I must have mentioned before on this blog that I teach adolescents in their last year of High School. Needless to say, this is a period of great anxiety as most of them intend to go to university and now have to choose a career. It is the time when most of them realise that their days of “automatic pilot” - in which they simply progress from one grade to another - are over and that making a decision based on the question What do I want to...

In a previous post, I discussed about the importance of technology invisibility in the classroom. According to Lehman (2010), technology should be : Ubiquitous = available all the time. Necessary = used when necessary. Invisible = a natural procedure. Another author who thinks likewise is Bax (2011). The author coined the term "normalisation" to address the issue of technology in language education. He states that technology should be normalised to serve its real purpose in education. But, what is normalisation? I'll give an example: have you ever heard technophobes saying "No,...

Trying to respond to a high demand for English instruction, English schools pop up  everywhere, without a proper control from the government in relation to  the educational background of the teachers  who will work in such schools.  Called  “cursos livres” by the Ministry of Education, they are not part of the regular school system, which means they don’t follow any specific regulations . Since there is no criterium regarding the teaching of English in preschools and day care centers, a theoretical background is many times substituted by the  teachers’...

I was supposed to have published this post on May the 01st. As I knew I was going to be in João Pessoa for the 14th BRAZ-TESOL International Conference, I really wanted my post to be about teacher development – mainly about attending conferences. I had even read some articles and blog posts on it in order to find inspiration for my post (“Teacher Development belongs to Teachers” by Willy C. Cardoso, “Attending Conferences” by James Taylor, “7 things about reflecting on conference presentations” by Willy C. Cardoso, “Teachers...

Should we adopt a BYOD model where students bring their own devices to class or a 1:1 program where the school provides each student with one tablet? Before making the investment in technology, I believe there are some important points to consider. I start our reflection with a quote by Chris Lehman (2010), where he says: "Technology should be like oxygen: ubiquitous, necessary and invisible." And what does he mean by that? We can't see oxygen, but it's everywhere. We breathe in and out and don't even notice it....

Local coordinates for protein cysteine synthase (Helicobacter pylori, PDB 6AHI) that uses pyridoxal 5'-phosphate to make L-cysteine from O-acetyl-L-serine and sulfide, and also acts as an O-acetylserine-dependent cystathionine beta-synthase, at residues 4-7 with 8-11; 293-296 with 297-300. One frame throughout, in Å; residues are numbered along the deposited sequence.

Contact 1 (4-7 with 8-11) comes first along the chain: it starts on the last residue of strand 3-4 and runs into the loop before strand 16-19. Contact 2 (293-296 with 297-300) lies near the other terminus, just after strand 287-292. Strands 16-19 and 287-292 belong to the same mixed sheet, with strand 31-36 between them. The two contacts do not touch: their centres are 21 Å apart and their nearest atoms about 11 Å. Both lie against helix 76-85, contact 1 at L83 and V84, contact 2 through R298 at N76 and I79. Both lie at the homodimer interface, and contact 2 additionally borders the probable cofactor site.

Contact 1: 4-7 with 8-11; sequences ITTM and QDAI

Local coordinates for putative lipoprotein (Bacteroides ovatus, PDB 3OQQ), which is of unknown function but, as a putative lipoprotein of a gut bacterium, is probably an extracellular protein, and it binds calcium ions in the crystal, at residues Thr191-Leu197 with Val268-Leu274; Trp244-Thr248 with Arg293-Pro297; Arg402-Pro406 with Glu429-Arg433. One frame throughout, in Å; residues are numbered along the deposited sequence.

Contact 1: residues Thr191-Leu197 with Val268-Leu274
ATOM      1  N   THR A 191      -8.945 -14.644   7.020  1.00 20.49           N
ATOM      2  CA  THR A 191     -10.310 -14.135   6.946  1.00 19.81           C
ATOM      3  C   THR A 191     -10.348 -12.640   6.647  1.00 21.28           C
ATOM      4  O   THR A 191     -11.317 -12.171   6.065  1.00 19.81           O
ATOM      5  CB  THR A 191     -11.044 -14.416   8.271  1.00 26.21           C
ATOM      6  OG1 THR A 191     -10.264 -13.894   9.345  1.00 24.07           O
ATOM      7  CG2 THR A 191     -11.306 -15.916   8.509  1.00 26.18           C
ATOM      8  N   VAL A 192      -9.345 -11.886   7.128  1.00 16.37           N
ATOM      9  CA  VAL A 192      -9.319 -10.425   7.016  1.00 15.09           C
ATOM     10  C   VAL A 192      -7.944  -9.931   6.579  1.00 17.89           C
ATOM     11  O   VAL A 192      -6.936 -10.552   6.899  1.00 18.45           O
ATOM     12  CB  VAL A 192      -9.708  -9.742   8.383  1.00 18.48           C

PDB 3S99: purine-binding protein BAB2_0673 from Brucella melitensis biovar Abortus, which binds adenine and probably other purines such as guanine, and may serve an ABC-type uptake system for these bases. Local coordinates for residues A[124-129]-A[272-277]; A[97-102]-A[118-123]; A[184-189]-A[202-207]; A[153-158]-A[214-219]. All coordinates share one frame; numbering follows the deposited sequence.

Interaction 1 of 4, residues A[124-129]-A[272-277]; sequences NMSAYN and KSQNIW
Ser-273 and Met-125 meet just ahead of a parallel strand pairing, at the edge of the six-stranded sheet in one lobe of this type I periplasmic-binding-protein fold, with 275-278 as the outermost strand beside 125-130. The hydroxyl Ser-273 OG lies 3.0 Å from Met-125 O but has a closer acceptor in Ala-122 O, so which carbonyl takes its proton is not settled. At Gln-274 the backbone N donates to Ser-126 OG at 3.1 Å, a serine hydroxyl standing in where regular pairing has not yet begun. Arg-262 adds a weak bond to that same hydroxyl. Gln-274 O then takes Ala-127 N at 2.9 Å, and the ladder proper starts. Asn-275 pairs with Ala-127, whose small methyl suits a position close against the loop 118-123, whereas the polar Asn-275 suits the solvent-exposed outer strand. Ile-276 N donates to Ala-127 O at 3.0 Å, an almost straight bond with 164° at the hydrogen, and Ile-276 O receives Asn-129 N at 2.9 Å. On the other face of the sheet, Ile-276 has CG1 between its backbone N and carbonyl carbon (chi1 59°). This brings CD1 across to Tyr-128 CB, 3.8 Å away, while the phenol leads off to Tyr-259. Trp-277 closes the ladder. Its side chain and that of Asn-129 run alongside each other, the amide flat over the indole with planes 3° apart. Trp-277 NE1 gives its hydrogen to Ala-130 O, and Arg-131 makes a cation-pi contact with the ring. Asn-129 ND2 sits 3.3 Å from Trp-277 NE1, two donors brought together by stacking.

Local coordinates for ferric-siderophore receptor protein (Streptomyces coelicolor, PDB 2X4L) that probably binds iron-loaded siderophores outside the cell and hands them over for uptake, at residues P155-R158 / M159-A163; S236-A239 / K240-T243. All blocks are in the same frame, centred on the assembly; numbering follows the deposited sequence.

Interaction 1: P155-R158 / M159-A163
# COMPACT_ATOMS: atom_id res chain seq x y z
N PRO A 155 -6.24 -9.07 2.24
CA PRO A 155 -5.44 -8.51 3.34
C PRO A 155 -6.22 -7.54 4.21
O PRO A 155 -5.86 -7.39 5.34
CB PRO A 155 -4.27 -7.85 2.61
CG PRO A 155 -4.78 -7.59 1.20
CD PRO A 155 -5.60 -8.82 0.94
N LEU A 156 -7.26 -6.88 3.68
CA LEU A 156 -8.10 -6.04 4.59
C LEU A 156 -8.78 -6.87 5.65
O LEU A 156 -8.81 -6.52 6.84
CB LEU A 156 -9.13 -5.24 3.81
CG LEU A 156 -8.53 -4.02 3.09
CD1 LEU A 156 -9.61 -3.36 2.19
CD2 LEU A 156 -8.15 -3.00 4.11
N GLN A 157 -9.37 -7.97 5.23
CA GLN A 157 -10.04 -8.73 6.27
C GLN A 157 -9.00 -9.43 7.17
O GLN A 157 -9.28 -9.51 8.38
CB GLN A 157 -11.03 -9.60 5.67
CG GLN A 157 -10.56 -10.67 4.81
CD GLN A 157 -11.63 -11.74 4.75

Hello everyone! I want to start this month’s post apologizing for my… silence last month. I’ve got only myself to blame – anyone writing about organization skills out there? – and can just promise it won’t happen again. Scout’s honor. So let me pick up from where we left off last time:  I ended by asking you whether you’d feel insulted if someone (a teacher trainer, a colleague, your coordinator) told you you had to work on your English. There weren’t many replies, I’m afraid, but the very few people...

We often discuss the challenges of giving feedback and how important it is to let people know how they are doing. As language teachers, we talk about feedback to students, addressing their performance inside and outside the class, covering features of language and behaviour. We believe that students can use this information to become more competent and proficient. As trainers, we discuss the effects and the importance of feedback to teachers and how it can influence one’s professional development. However, when it comes to being on the other...

In a plenary delivered at a symposium in Turkey in December 2012, Lindsay Clandfield talked about education and how things have changed (especially because of technology, globalization and the how both have changed social and work relations and demands.) He talked about how experts, academics and everybody else connected to education said there had to be big changes in education, in the way people teach (because learning has changed, the demands and needs of learners have changed) and that we are on the brink of major changes.  Up...